Alice joined UKCDR as Senior Research and Policy Officer in November 2021. She leads UKCDR's work on research enablers for development impact, including equitable partnerships and research capacity strengthening. Alice recently completed a doctorate in development studies at the University of Bath exploring the development industry and how it interacts with ideas about employment and citizenship in Sierra Leone. Alice’s experience is in translating research findings into policy and practice through working in partnership with civil society and government stakeholders. She has conducted research and evaluations for international development organisations including VSO and Restless Development.

Eva Kagiri-Kalanzi
Programme Manager, ARMA UK

Eva is an international development specialist with years of experience working within the private, public and third sectors. She joined ARMA in 2019 where she works as a programme manager, managing projects such as ReMPro, an initiative of the African Academy of Sciences in which ARMA is an implementing partner. Eva is also responsible for planning, implementing ARMA's training and development, managing the RLUK-AHRC research catalyst programme, and the most recently Research England funded project on Trusted Research.

Research Compliance legislation and HEIs – working with academics towards a shared goal

The aim of our presentation will be to illustrate how we process legislation and rules that can be complex and confusing for research academics, by taking the approach that whilst it is our role rather than theirs to know the detail around legal issues relating to research compliance, we rely on their knowledge to recognise where to flag concerns.
We will illustrate problems that research academics have faced with previous processes, being only a vague knowledge of rules and regulations, a general lack of awareness of bureaucratic and legal matters that impact research work, and how that has changed since the Research Compliance team was created. We will detail work we have done to create policy and process documents around key compliance issues, and the steps taken to build external relationships to promote sharing knowledge, best practice, and experience.
We will discuss the advantages arising from having a central compliance function and how to best share valuable information with research academics in an efficient and digestible manner, ensuring face time with academics for approachability, visibility, profile but also so they can be assured we all work towards a shared goal, promoting a collaborative approach to problem solving.

Chaitali Desai
Research Compliance Manager, University of Bristol

Chaitali Desai is the Research Compliance Manager at the University of Bristol. She is responsible for ensuring understanding and application of legal compliance measures by academics and professional services teams. She handles enquiries from university staff and post graduate students specifically pertaining to their research and is involved in strategic conversations around high-risk research and how these are impacted by legal compliance requirements. Chaitali has established policy, processes and guidance around the University's response to legal compliance issues, and she also represents the compliance function in relation to institutional level projects.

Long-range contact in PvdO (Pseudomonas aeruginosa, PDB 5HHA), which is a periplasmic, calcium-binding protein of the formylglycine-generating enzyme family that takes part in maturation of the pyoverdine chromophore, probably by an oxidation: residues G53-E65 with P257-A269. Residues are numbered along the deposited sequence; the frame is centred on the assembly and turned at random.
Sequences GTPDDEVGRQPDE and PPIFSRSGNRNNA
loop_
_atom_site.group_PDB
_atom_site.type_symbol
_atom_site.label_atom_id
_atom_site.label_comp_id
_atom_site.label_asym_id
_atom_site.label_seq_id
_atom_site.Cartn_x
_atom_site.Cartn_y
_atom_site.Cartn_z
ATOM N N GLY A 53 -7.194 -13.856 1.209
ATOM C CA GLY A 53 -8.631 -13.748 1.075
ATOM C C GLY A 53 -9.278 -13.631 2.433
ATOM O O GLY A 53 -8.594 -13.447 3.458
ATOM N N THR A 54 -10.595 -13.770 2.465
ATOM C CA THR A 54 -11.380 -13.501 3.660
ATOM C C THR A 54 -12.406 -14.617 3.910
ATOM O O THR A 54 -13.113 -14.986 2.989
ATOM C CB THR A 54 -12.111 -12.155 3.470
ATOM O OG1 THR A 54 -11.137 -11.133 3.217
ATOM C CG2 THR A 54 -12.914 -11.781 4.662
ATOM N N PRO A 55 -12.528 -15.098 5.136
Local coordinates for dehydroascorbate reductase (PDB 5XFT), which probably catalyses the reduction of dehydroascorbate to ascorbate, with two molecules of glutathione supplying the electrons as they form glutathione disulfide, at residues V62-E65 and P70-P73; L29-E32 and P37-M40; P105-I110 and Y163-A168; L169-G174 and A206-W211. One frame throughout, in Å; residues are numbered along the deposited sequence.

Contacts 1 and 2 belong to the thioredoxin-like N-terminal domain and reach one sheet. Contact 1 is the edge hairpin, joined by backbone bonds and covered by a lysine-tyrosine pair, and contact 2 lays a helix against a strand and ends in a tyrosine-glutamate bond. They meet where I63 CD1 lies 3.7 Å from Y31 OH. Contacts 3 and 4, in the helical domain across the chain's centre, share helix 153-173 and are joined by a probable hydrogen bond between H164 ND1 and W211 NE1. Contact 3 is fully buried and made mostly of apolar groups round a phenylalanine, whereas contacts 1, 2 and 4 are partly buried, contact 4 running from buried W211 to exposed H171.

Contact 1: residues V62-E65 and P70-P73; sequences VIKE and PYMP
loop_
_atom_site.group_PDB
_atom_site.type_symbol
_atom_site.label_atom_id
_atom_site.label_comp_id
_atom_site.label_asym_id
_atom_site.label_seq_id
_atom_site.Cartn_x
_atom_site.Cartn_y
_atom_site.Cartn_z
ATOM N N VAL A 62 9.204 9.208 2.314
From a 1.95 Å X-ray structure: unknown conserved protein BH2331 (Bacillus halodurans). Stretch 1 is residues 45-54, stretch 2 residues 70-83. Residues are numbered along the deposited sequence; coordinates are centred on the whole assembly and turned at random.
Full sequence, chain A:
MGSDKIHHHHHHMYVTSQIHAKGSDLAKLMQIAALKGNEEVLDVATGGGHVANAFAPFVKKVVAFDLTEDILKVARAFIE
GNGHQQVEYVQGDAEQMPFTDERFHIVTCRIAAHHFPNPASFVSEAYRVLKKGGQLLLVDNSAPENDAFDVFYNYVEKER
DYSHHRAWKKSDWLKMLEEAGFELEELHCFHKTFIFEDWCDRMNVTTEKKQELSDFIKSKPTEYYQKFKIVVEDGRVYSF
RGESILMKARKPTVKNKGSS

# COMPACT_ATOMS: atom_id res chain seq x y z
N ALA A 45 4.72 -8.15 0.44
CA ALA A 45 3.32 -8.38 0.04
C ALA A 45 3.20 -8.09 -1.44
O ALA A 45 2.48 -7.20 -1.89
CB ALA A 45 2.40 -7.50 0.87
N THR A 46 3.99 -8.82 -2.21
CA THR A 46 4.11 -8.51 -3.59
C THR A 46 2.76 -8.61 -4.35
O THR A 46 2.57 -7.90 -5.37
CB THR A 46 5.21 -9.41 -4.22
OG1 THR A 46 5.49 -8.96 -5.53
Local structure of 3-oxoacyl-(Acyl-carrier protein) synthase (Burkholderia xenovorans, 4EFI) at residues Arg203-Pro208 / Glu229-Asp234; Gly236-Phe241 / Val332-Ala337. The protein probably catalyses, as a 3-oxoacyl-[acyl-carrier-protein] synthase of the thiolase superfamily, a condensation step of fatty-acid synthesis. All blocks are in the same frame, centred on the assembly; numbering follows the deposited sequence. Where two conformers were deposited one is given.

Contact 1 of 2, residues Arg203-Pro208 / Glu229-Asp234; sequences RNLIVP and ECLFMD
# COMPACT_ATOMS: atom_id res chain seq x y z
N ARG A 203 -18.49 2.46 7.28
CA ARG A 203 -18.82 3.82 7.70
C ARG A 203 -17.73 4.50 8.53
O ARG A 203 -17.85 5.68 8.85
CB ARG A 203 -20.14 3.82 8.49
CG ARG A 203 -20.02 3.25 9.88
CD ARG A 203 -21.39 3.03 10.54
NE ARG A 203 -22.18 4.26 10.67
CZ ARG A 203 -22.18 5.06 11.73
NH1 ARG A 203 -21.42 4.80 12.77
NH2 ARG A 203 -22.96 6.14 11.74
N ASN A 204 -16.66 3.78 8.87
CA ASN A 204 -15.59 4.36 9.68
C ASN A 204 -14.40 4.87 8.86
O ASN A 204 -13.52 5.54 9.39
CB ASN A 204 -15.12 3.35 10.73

Tom Morgan
Lawyer,
CMS Cameron McKenna Nabarro Olswang LLP

Tom is a lawyer at international law firm CMS, specialising in the research and innovation sector. He is the former Head of Research Contracts and Research Compliance at the University of Bristol and co-led the award-nominated Research Contracts Transformation Project. He qualified as a lawyer while working in research contracts and worked in university research contracts teams for over 12 years before making the leap to private practice law. Tom also set up the newly established Research Compliance Team at Bristol, which advises on legal compliance for research activity such as Export Control, Subsidy Control, National Security & Investment and Nagoya Protocol.

11:30 – 12:00

Refreshment break & exhibition/ poster viewing

12:00 – 12:45

Arts & Humanities Special Interest Group: Drop-In Session

The Arts & Humanities SIG drop-in session will provide the opportunity for research managers and administrators who support arts & humanities research to discuss topics that affect them. Most of our SIG members will also be members of other SIGs, but this session will cover topics such as REF, open research, research development, research partnerships and impact specifically in the context of arts & humanities.

Eleanor Glenton
Interim Deputy Head of Research Development, Durham University

Eleanor is supporting the Faculty of Arts and Humanities with all things research development. Prior to this she was the Research Grants and Contracts Officer for the faculty and for departments in both the Science and Social Sciences faculties. This varied experience has given her a real insight into the challenges and rewards of working across interdisciplinary boundaries.
Eleanor joined the university in 2003 having previously worked in research grant finance. This ‘inception to completion’ career path has given her an excellent breadth of understanding of the research funding landscape.

Christie Walker
Head of Research Development, Royal College of Art

Christie and her team support the breadth of pre- to post-award research, including proposal development, post-award management, ethics and research integrity, open research and the RCA Research Repository, research policy, researcher development, reporting, and not least of which, the RCA's REF submission.
Christie joined the RCA in 2015, and prior to this, she was a Strategy Development Manager for the Arts & Humanities Research Council and then a Research Base Liaison Manager at InnovateUK. Christie's time at the AHRC and now at the RCA have helped her develop a particular interest in working with and supporting practice research.